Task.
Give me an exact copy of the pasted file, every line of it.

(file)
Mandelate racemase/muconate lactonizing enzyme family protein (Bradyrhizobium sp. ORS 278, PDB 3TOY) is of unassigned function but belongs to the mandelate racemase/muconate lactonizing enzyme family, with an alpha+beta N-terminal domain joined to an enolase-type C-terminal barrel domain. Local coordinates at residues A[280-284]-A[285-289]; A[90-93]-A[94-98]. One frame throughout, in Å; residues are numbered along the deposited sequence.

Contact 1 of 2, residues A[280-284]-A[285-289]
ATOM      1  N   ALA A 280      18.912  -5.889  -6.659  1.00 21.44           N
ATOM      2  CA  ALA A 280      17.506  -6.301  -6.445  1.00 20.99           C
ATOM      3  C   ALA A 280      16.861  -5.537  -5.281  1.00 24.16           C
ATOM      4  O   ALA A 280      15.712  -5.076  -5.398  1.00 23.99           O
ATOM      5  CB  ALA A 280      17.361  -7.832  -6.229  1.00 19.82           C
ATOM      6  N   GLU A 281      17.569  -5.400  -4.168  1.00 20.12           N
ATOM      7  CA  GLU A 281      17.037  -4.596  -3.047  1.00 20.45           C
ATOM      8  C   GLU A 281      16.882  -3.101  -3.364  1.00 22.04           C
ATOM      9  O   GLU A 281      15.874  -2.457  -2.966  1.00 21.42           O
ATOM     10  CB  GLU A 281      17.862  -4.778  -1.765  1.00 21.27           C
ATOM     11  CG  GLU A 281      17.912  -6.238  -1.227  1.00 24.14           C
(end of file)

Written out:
Mandelate racemase/muconate lactonizing enzyme family protein (Bradyrhizobium sp. ORS 278, PDB 3TOY) is of unassigned function but belongs to the mandelate racemase/muconate lactonizing enzyme family, with an alpha+beta N-terminal domain joined to an enolase-type C-terminal barrel domain. Local coordinates at residues A[280-284]-A[285-289]; A[90-93]-A[94-98]. One frame throughout, in Å; residues are numbered along the deposited sequence.

Contact 1 of 2, residues A[280-284]-A[285-289]
ATOM      1  N   ALA A 280      18.912  -5.889  -6.659  1.00 21.44           N
ATOM      2  CA  ALA A 280      17.506  -6.301  -6.445  1.00 20.99           C
ATOM      3  C   ALA A 280      16.861  -5.537  -5.281  1.00 24.16           C
ATOM      4  O   ALA A 280      15.712  -5.076  -5.398  1.00 23.99           O
ATOM      5  CB  ALA A 280      17.361  -7.832  -6.229  1.00 19.82           C
ATOM      6  N   GLU A 281      17.569  -5.400  -4.168  1.00 20.12           N
ATOM      7  CA  GLU A 281      17.037  -4.596  -3.047  1.00 20.45           C
ATOM      8  C   GLU A 281      16.882  -3.101  -3.364  1.00 22.04           C
ATOM      9  O   GLU A 281      15.874  -2.457  -2.966  1.00 21.42           O
ATOM     10  CB  GLU A 281      17.862  -4.778  -1.765  1.00 21.27           C
ATOM     11  CG  GLU A 281      17.912  -6.238  -1.227  1.00 24.14           C